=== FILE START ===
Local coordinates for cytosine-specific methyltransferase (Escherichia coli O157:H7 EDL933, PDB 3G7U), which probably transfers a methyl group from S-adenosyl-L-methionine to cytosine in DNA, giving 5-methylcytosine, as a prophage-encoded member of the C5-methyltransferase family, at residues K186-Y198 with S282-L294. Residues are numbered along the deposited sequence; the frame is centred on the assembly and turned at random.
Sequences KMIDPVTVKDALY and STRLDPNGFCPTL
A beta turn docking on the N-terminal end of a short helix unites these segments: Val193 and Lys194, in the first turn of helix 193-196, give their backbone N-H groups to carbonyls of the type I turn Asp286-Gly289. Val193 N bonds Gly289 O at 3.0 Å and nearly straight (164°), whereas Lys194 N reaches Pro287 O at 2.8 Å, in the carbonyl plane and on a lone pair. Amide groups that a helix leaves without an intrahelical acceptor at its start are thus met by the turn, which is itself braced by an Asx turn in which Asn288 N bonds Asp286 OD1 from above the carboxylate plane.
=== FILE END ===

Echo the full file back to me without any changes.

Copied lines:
Local coordinates for cytosine-specific methyltransferase (Escherichia coli O157:H7 EDL933, PDB 3G7U), which probably transfers a methyl group from S-adenosyl-L-methionine to cytosine in DNA, giving 5-methylcytosine, as a prophage-encoded member of the C5-methyltransferase family, at residues K186-Y198 with S282-L294. Residues are numbered along the deposited sequence; the frame is centred on the assembly and turned at random.
Sequences KMIDPVTVKDALY and STRLDPNGFCPTL
A beta turn docking on the N-terminal end of a short helix unites these segments: Val193 and Lys194, in the first turn of helix 193-196, give their backbone N-H groups to carbonyls of the type I turn Asp286-Gly289. Val193 N bonds Gly289 O at 3.0 Å and nearly straight (164°), whereas Lys194 N reaches Pro287 O at 2.8 Å, in the carbonyl plane and on a lone pair. Amide groups that a helix leaves without an intrahelical acceptor at its start are thus met by the turn, which is itself braced by an Asx turn in which Asn288 N bonds Asp286 OD1 from above the carboxylate plane.